A lot has happened since that first 401(k) Summit, most significantly the formation of NAPA itself. And a lot has happened to the NAPA 401(k) Summit since then – so much so that we now refer to it proudly, and with justification, as the nation’s retirement plan advisor convention. In an era where many advisors have chosen to cut back on such things, the NAPA 401(k) Summit continues to grow and expand.

This growth is both a function of the quality of the content and presenters – not to mention that of the attendees. Everybody is at the top of their game at the NAPA 401(k) Summit, and it shows. From those relatively humble, but promising beginnings, it has emerged as the must-attend event for advisors who are committed to the business of retirement plans.

As we reminded attendees last year, as important and impact-filled (and fun) as the NAPA 401(k) Summit is, it is much more than “just” a conference. This year more than most we’ve had the opportunity to see the impact that NAPA has on critical issues like the fiduciary regulation – creating and pushing for innovative solutions like the level-to-level fee exemption – and tax reform – pushing back against Rothification as a means of paying for corporate tax cuts, and outlining a set of retirement policy principles for tax reform ahead of the first reform proposals. And yes, in state capitals like Nevada, which is contemplating its own fiduciary standard, or in Oregon, Connecticut, and California, where state-run alternatives for private sector workers could be problematic.

But here’s the thing that many don’t appreciate. The NAPA 401(k) Summit is responsible for a significant amount of funding for our advocacy efforts on behalf of retirement plan advisors. That’s right – your registration fee doesn’t go to some private equity firm’s bottom line, nor does it simply act to keep a conference company in the business of organizing conferences – it supports advocacy efforts on your behalf, on Capitol Hill, with regulatory agencies, and – these days – in state capitals as well.

I know that April (still) seems a long ways off – but this year more than most the NAPA 401(k) Summit is that advisor experience you won’t want to miss. Even if you have been attending for years, you’ll get more from it than you can imagine – and your support will mean more to the benefit of the nation’s retirement system and retirement security than you may expect.

Join us. Your voice, more than ever, is needed. It’s going to be… Awesome.

Nevin E. Adams, JD

Saturday, January 13, 2018

Debt ‘Limits’ – Causation, Correlation or Coincidence?

You have to wonder what the Wall Street Journal has against automatic enrollment.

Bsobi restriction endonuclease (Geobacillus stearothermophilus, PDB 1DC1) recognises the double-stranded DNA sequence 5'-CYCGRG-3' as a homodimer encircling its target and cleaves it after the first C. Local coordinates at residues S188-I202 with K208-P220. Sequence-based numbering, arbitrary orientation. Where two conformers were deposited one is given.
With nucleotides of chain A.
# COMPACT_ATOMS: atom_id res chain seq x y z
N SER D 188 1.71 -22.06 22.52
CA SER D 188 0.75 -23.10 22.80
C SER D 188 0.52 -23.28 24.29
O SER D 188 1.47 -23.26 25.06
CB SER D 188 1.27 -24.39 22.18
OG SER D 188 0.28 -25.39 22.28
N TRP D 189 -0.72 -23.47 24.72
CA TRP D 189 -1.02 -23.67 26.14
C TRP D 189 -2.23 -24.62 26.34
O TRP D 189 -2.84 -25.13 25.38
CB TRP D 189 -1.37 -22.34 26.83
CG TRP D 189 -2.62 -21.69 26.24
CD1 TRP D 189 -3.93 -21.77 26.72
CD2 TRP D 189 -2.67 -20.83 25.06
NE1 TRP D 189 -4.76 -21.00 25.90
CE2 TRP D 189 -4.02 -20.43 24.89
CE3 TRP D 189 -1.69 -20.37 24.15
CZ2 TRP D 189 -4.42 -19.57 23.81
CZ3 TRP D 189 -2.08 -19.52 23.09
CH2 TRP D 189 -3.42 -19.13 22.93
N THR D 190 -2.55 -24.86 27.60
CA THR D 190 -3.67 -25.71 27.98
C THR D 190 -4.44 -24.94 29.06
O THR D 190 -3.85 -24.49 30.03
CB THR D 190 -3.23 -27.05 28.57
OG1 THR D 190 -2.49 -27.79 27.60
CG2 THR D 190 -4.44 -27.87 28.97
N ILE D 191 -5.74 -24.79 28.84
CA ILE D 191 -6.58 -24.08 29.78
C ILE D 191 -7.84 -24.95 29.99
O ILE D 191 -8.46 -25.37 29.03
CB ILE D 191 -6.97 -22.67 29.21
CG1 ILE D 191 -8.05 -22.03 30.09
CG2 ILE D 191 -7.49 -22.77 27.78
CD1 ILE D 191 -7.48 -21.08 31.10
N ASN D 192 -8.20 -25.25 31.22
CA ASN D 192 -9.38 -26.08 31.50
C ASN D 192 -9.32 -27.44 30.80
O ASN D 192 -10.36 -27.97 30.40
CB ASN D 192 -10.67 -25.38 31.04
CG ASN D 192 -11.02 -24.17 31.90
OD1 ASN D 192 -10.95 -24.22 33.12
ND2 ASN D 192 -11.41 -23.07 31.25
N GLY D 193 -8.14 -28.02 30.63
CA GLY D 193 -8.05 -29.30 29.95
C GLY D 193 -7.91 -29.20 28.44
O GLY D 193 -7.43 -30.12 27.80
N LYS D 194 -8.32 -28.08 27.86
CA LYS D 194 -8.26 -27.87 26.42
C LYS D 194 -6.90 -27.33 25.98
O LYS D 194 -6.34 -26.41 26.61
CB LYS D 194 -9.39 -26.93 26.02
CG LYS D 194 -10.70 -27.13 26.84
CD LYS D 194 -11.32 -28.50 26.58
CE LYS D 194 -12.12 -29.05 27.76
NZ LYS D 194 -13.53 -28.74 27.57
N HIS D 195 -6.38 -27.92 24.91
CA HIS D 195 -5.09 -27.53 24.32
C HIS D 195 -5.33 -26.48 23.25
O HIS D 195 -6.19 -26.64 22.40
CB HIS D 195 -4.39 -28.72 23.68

The latest instance of finding the cloud in this silver lining arose in a recent Journal article by Anne Tergesen, “Downside of Automatic 401(k) Savings: More Debt” (subscription required). The article, based on the findings of a recent academic study, says that automatic enrollment has “pushed” millions of people who weren’t previously saving for retirement into those plans – but quickly cautions that “many of these workers appear to be offsetting those savings over the long term by taking on more auto and mortgage debt than they otherwise would have.”

This “crowding out” concern – that automatic enrollment would stretch already strained financial resources, particularly among lower-income workers – has long been a sticking point for those advocating caution regarding automatic enrollment.

The Study

So did the study – drawn based on what the researchers termed a “natural experiment” created by the decision of the U.S. Army to automatically enroll civilian workers into their retirement savings plan at a point in time – validate this concern? Well, the researchers found “no significant change” in debt levels of those automatically enrolled four years after hire – excluding auto loans and first mortgages.

In those categories, the researchers noted that automatic enrollment increased auto loan balances by 2% of income, and first mortgage balances by 7.4% of income. However, the researchers didn’t seem overly concerned about these increases, noting that they involved the acquisition of assets (and in the case of a home mortgage, an asset that might actually play a factor in retirement security) – though they did conclude that the advent of automatic enrollment seemed to leading workers to take on more debt to offset the “loss” in income to automatic enrollment savings.